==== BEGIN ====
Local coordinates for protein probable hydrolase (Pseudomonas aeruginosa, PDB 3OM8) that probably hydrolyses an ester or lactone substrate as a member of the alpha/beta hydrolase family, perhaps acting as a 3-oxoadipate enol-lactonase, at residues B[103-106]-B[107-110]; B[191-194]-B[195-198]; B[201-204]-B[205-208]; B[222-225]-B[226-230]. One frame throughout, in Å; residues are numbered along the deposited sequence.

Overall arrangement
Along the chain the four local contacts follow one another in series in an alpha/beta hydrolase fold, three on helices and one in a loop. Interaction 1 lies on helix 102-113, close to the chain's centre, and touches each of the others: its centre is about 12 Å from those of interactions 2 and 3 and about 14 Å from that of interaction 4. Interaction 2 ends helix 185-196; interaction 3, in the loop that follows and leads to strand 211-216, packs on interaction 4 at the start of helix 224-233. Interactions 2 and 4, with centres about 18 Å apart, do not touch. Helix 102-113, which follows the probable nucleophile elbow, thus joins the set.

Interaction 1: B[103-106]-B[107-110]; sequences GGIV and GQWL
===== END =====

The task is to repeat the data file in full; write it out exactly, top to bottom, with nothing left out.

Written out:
Local coordinates for protein probable hydrolase (Pseudomonas aeruginosa, PDB 3OM8) that probably hydrolyses an ester or lactone substrate as a member of the alpha/beta hydrolase family, perhaps acting as a 3-oxoadipate enol-lactonase, at residues B[103-106]-B[107-110]; B[191-194]-B[195-198]; B[201-204]-B[205-208]; B[222-225]-B[226-230]. One frame throughout, in Å; residues are numbered along the deposited sequence.

Overall arrangement
Along the chain the four local contacts follow one another in series in an alpha/beta hydrolase fold, three on helices and one in a loop. Interaction 1 lies on helix 102-113, close to the chain's centre, and touches each of the others: its centre is about 12 Å from those of interactions 2 and 3 and about 14 Å from that of interaction 4. Interaction 2 ends helix 185-196; interaction 3, in the loop that follows and leads to strand 211-216, packs on interaction 4 at the start of helix 224-233. Interactions 2 and 4, with centres about 18 Å apart, do not touch. Helix 102-113, which follows the probable nucleophile elbow, thus joins the set.

Interaction 1: B[103-106]-B[107-110]; sequences GGIV and GQWL